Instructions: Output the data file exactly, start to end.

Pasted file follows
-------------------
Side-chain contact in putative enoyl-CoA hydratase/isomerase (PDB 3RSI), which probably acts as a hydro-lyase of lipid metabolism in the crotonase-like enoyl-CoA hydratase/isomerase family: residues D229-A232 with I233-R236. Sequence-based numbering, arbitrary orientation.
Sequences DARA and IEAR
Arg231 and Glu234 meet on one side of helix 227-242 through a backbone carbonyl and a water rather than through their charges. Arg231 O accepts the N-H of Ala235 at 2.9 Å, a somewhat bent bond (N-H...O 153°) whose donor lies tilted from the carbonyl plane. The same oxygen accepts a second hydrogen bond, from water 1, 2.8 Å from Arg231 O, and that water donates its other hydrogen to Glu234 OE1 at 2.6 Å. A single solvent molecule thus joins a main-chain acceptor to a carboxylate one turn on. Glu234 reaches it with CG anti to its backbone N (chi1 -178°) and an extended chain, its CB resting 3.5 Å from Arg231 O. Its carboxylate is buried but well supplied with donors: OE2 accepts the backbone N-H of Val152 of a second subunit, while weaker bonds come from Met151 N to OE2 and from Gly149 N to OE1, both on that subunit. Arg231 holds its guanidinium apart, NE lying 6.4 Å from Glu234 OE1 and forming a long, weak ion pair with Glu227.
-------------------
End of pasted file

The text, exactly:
Side-chain contact in putative enoyl-CoA hydratase/isomerase (PDB 3RSI), which probably acts as a hydro-lyase of lipid metabolism in the crotonase-like enoyl-CoA hydratase/isomerase family: residues D229-A232 with I233-R236. Sequence-based numbering, arbitrary orientation.
Sequences DARA and IEAR
Arg231 and Glu234 meet on one side of helix 227-242 through a backbone carbonyl and a water rather than through their charges. Arg231 O accepts the N-H of Ala235 at 2.9 Å, a somewhat bent bond (N-H...O 153°) whose donor lies tilted from the carbonyl plane. The same oxygen accepts a second hydrogen bond, from water 1, 2.8 Å from Arg231 O, and that water donates its other hydrogen to Glu234 OE1 at 2.6 Å. A single solvent molecule thus joins a main-chain acceptor to a carboxylate one turn on. Glu234 reaches it with CG anti to its backbone N (chi1 -178°) and an extended chain, its CB resting 3.5 Å from Arg231 O. Its carboxylate is buried but well supplied with donors: OE2 accepts the backbone N-H of Val152 of a second subunit, while weaker bonds come from Met151 N to OE2 and from Gly149 N to OE1, both on that subunit. Arg231 holds its guanidinium apart, NE lying 6.4 Å from Glu234 OE1 and forming a long, weak ion pair with Glu227.